New Delhi: “Vasundhara Raje is considered the bahu of my district Dholpur in Rajasthan. Yet, if we had a proper functioning health facility in our district, we wouldn’t have had to go to Gwalior and then to Medanta hospital in Gurgaon,” says Gopendra Singh Parmar, father of Shaurya Prathap.
Seven-year-old Prathap died of dengue last November, while admitted to Medanta hospital. His family was handed a bill of Rs 16 lakh.
Parmar is an insurance agent and says the costs have sunk his family into financial distress. He breaks into tears at a press conference in Delhi, and says later that his wife has gone into a depression, unable to recover from the trauma of their little boy’s death.
“My child died of dengue. From PM to CM, I’ve tried every government office for help,” he says.
Parmar has been trying to file an FIR against Medanta over the death of his son. He has, however, not been successful.
“We have just been chasing authority after authority. The police is not allowing us to file an FIR. Medanta hospital has not given us a breakup of our bill,” he says. “We come to private hospitals because public hospitals don’t work. When we come to private hospitals, we get looted.”
While Parmar has not been able to pursue this case legally, another father has been able to do so over the death of his daughter.
Jayant Singh is the father of seven-year-old Adya Singh. Adya had been admitted to Fortis Hospital, also in Gurgaon. She suffered from dengue shock syndrome. Her family was given a bill of around Rs 16 lakh. She also died despite the treatment.
“My story is the same as Gopendra’s,” says Jayant.
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This week, the National Pharmaceutical Pricing Agency (NPPA) also put out a study which analysed the bills of four recent, prominent cases of high pricing by private hospitals – cases of Prathap and Adya are among the four studied.
NPPA’s study concluded that private hospitals like Fortis and Medanta were making profits up to 1737%, and both the fathers, Parmar and Jayant, referred to this report several times.
Adya’s case has had far more progress. But clearly not enough, and her father says, “One inquiry report about Fortis Hospital came out on December 8, 2017. It’s been two months since then and nothing much has happened.”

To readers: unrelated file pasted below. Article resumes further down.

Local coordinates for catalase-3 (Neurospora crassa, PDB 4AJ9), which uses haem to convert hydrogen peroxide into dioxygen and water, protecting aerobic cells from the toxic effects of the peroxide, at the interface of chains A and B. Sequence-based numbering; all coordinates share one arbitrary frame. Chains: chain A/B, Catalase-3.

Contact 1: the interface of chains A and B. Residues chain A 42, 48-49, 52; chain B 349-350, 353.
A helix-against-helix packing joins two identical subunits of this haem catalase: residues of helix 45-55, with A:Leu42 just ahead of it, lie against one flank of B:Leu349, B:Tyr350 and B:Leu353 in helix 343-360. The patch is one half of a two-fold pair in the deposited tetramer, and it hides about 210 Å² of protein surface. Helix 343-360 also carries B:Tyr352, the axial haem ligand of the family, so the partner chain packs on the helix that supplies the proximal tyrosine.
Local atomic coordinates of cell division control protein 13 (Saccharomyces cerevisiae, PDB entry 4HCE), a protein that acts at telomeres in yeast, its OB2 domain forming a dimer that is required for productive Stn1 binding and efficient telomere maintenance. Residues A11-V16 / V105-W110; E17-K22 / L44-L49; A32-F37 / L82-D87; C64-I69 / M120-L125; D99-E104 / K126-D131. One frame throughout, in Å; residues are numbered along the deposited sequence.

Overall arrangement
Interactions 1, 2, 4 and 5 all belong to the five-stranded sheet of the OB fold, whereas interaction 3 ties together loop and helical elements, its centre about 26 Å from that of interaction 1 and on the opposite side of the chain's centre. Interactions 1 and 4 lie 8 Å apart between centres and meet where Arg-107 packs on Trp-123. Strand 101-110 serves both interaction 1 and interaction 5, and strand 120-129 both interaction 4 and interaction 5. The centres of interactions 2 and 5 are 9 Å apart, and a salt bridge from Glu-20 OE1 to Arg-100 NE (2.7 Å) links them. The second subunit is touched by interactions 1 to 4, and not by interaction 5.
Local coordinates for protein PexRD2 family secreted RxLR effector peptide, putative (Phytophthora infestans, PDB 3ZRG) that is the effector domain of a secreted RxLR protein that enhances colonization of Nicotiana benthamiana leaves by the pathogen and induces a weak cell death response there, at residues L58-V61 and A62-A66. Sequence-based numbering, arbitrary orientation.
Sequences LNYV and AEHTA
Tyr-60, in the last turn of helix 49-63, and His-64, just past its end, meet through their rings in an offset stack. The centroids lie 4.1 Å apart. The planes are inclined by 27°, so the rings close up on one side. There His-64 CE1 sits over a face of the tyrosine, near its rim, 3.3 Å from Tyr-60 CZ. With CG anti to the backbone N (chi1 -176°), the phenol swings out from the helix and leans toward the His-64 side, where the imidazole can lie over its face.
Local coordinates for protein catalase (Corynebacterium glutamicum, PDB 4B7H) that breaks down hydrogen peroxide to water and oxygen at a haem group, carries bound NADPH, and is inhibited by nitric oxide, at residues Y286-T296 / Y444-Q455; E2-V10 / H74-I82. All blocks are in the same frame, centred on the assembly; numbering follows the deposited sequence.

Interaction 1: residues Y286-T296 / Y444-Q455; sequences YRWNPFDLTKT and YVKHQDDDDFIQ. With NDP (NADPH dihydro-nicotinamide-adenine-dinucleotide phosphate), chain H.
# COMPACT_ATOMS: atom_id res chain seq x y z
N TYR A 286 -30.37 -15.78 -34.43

In Adya’s case, a message posted on Twitter about her death went viral. It was picked up by the press and the health minister J.P. Nadda. As The Wire reported, the health ministry then directed the Haryana state government to launch an investigation.
“The hospital disposes off the patients in unethical manner,” said a report of the Haryana government on the handling of Adya’s case by Fortis Hospital. Adya’s parents said Fortis had refused to assist the family even to the extent of refusing them an ambulance. “They must ensure all facilities for transfer/transport to home or other hospitals,” says the government’s report.
In December, the NPPA also studied the bills by Fortis in Adya’s case, which amounted to about Rs 16 lakh. Like in the new study, they analysed the margins of profit which the hospital was making on its bulk procurement prices of medical items.
Adya’s family has been able to file an FIR and they expect the chargesheet to be filed soon as the three-month deadline for this is nearly up.
Adya’s father Jayant is also looking to file a writ petition in the Supreme Court. He says his petition will focus on the “corporate, endemic and systemic loot that is being encouraged by such large corporate hospitals, who are more interested in meeting their corporate targets, than administering to the clinical requirements of large number of patients.”
His petition says that Fortis Hospital had engaged in “wrong treatment,” for “blatant profiteering.” His petition will also ask the court to pass orders for more effective regulatory mechanisms on cases of medical negligence and for patients to be able to exercise their rights in a stronger way.